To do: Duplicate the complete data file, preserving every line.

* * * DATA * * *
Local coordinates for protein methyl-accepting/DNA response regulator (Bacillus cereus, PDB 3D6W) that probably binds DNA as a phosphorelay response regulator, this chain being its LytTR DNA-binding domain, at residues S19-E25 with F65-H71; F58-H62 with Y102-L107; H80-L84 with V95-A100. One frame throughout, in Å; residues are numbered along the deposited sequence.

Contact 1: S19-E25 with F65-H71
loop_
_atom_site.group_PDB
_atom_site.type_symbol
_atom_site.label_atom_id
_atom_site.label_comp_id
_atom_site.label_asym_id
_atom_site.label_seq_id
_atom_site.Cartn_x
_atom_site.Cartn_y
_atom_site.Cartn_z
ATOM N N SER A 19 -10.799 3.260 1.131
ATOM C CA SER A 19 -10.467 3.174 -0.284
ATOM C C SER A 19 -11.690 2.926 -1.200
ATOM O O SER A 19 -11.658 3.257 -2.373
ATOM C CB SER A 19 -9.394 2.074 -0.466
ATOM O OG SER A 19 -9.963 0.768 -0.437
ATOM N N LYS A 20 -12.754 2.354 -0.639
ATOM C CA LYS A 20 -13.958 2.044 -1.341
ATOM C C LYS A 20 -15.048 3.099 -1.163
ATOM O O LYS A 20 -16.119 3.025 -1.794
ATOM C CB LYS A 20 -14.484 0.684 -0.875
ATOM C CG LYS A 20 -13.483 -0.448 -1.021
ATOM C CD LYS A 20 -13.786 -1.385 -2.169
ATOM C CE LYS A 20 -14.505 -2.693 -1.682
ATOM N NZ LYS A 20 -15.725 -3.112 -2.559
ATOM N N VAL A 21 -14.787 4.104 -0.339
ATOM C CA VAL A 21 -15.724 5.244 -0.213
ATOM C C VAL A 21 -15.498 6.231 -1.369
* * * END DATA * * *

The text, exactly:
Local coordinates for protein methyl-accepting/DNA response regulator (Bacillus cereus, PDB 3D6W) that probably binds DNA as a phosphorelay response regulator, this chain being its LytTR DNA-binding domain, at residues S19-E25 with F65-H71; F58-H62 with Y102-L107; H80-L84 with V95-A100. One frame throughout, in Å; residues are numbered along the deposited sequence.

Contact 1: S19-E25 with F65-H71
loop_
_atom_site.group_PDB
_atom_site.type_symbol
_atom_site.label_atom_id
_atom_site.label_comp_id
_atom_site.label_asym_id
_atom_site.label_seq_id
_atom_site.Cartn_x
_atom_site.Cartn_y
_atom_site.Cartn_z
ATOM N N SER A 19 -10.799 3.260 1.131
ATOM C CA SER A 19 -10.467 3.174 -0.284
ATOM C C SER A 19 -11.690 2.926 -1.200
ATOM O O SER A 19 -11.658 3.257 -2.373
ATOM C CB SER A 19 -9.394 2.074 -0.466
ATOM O OG SER A 19 -9.963 0.768 -0.437
ATOM N N LYS A 20 -12.754 2.354 -0.639
ATOM C CA LYS A 20 -13.958 2.044 -1.341
ATOM C C LYS A 20 -15.048 3.099 -1.163
ATOM O O LYS A 20 -16.119 3.025 -1.794
ATOM C CB LYS A 20 -14.484 0.684 -0.875
ATOM C CG LYS A 20 -13.483 -0.448 -1.021
ATOM C CD LYS A 20 -13.786 -1.385 -2.169
ATOM C CE LYS A 20 -14.505 -2.693 -1.682
ATOM N NZ LYS A 20 -15.725 -3.112 -2.559
ATOM N N VAL A 21 -14.787 4.104 -0.339
ATOM C CA VAL A 21 -15.724 5.244 -0.213
ATOM C C VAL A 21 -15.498 6.231 -1.369